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Rating: 4 of 5 stars
A Gentle Hell is comprised of four dark speculative stories of quiet tension and uncomfortable nostalgia, written for deformed children and girls that dream of demons.
In “They Promised Dreamless Death” a salesmen sells sleep with the promise of a better life, but what dreams lurk beneath the substrate of consciousness for those who take it are stranger than they ever imagined.
In “Your Demiurge is Dead,” while the world adjusts to the death of God and the new reign of the Triple Goddess, Charles hunts for an Oklahoma murderer and is forced to confront his religious ideals when he encounters a new prophet.
“The Dog That Bit Her,” is the story of a neurotic young woman who gains freedom from her co-dependent marriage with the bite of a rabid dog.
And in the semi-autobiographical “The Singing Grass,” the artist and the writer converge at a meadow haunted by a carnivorous deer and the burnt monsters that show them the consequences of an artistic life.
I won’t say much about this except that it reminded me of who I was a writer and as a person. I think I’ve kinda lost track of it somewhere between high school graduation, the Army life and getting back to writing professionally. Because those are the only obstacles that partitioned me off from the darkly things that Autumn Christian, with “A Gentle Hell,” has restored my belief in. I am not a commonplace author, and I am not a typical writer. Thanks, Christian, for that.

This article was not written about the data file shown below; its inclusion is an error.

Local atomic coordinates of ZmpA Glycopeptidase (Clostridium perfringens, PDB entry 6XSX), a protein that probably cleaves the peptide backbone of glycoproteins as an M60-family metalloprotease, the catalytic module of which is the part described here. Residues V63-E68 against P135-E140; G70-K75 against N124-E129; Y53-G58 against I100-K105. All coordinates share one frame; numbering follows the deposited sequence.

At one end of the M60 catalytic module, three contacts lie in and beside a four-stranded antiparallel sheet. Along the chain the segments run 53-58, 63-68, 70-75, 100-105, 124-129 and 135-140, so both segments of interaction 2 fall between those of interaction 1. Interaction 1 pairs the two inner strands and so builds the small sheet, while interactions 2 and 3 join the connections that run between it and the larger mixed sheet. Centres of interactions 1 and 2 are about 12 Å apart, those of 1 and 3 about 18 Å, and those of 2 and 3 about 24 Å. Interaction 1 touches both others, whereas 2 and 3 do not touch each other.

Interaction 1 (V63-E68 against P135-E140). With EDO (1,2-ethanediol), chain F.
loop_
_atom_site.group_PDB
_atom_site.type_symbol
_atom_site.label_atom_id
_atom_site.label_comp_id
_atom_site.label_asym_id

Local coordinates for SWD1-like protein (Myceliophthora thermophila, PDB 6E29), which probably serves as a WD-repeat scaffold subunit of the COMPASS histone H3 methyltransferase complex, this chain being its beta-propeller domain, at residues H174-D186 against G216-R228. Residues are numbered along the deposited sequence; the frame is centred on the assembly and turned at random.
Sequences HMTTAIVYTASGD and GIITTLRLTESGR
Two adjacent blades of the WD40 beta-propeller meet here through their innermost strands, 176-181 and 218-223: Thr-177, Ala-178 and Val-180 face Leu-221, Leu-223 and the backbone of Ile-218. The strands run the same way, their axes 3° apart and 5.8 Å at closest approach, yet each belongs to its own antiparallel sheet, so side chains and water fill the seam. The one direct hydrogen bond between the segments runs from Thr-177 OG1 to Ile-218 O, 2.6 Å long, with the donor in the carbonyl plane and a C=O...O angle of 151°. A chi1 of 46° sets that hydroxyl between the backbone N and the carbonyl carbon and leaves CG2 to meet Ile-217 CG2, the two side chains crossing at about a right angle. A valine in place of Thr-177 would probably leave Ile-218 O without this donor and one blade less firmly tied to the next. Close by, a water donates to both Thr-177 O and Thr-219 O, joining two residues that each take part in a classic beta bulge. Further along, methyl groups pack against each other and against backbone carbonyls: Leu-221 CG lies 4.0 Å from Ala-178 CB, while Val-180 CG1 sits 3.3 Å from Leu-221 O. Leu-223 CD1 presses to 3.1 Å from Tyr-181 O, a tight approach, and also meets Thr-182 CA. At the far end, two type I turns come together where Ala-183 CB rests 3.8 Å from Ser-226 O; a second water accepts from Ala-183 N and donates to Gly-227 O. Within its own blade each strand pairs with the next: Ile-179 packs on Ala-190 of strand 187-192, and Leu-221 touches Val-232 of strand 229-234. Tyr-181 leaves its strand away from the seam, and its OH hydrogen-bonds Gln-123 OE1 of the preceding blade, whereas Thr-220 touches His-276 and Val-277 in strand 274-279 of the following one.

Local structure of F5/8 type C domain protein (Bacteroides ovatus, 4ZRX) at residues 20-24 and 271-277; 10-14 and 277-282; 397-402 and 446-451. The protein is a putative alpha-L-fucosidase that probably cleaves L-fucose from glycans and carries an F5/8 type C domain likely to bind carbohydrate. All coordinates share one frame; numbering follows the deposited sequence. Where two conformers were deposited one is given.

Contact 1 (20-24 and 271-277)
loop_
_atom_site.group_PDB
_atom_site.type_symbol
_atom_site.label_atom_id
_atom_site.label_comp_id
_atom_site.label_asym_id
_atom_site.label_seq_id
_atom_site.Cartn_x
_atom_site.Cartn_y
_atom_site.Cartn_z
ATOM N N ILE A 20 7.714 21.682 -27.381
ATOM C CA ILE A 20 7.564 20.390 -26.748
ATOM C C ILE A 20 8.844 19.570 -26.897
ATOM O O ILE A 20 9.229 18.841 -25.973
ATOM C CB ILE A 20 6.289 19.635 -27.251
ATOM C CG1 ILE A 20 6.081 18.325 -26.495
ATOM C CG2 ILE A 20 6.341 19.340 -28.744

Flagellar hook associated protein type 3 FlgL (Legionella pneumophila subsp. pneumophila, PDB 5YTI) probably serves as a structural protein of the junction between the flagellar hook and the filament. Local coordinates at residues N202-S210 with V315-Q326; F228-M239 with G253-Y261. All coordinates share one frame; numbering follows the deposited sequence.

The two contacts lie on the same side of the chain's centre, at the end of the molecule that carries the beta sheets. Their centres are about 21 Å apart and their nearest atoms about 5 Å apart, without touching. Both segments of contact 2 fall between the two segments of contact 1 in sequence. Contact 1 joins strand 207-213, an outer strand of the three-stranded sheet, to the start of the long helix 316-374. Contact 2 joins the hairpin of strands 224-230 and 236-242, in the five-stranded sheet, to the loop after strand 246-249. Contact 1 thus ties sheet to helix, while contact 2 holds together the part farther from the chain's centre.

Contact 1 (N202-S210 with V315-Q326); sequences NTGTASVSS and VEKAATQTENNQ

These are my favorite portions of each short story.
“They Promised Dreamless Death”
The machines had turned all of our heads into a landscape of dark eyes, sloping giants hills, shadows of the valley of death. Metaphysics told us the world didn’t exist without being observed. Dead inside our heads, the machines chuk-chuk-chuking, the silent whir pressing the consciousness in the back, to a dreamless land, we were turning our world into a world for locusts. We were making the universe blind.
“Your Demiurge is Dead”
I crawled into Tuesday’s faery hole and lay down in the hollow impression her body made. I pulled at the roots with my fists, scratched and scratched over her scared nails, this once-warm body hiked up to the hips, bled out, skull scuffed, silenced by the arm and ribs of the prophet of the true living Triple Goddess. The serial killer of the benevolent. The death of a girl who wanted to be married underneath the dogwood tree, but instead had the blossoms pushed into her mouth and spilled into her collapsed eyes.
“The Dog That Bit Her”
She looked like she crawled out of a dream, wild girl in the white dress, bra-less and bare-foot. I thought at any moment she’d detach herself from her limbs and metamorphose into a vine sticking straight out of my wall.
“The Singing Grass”
I’d never liked to watch people make art before, but I watched him paint because there was something alluring and impractically aesthetic about the way he moved, like an underwater machine. Even if I closed my eyes I’d still be able to feel his movement, the shadow of it, and all angles of him digging a hole into gravity.
A star subtracted due to “The Dog That Bit Her.” It spent too long setting up and being there before it got to the meat of the matter, and it didn’t even tie into the ending in any way, so I found the meandering start (and, therefore, overall length) needless in a collection of hard-hitting selections such as the others. My one gripe.
I’ll be looking out for The Crooked God Machine to see if Christian’s writing can hold its own in a more extensive, involved environment than a short story.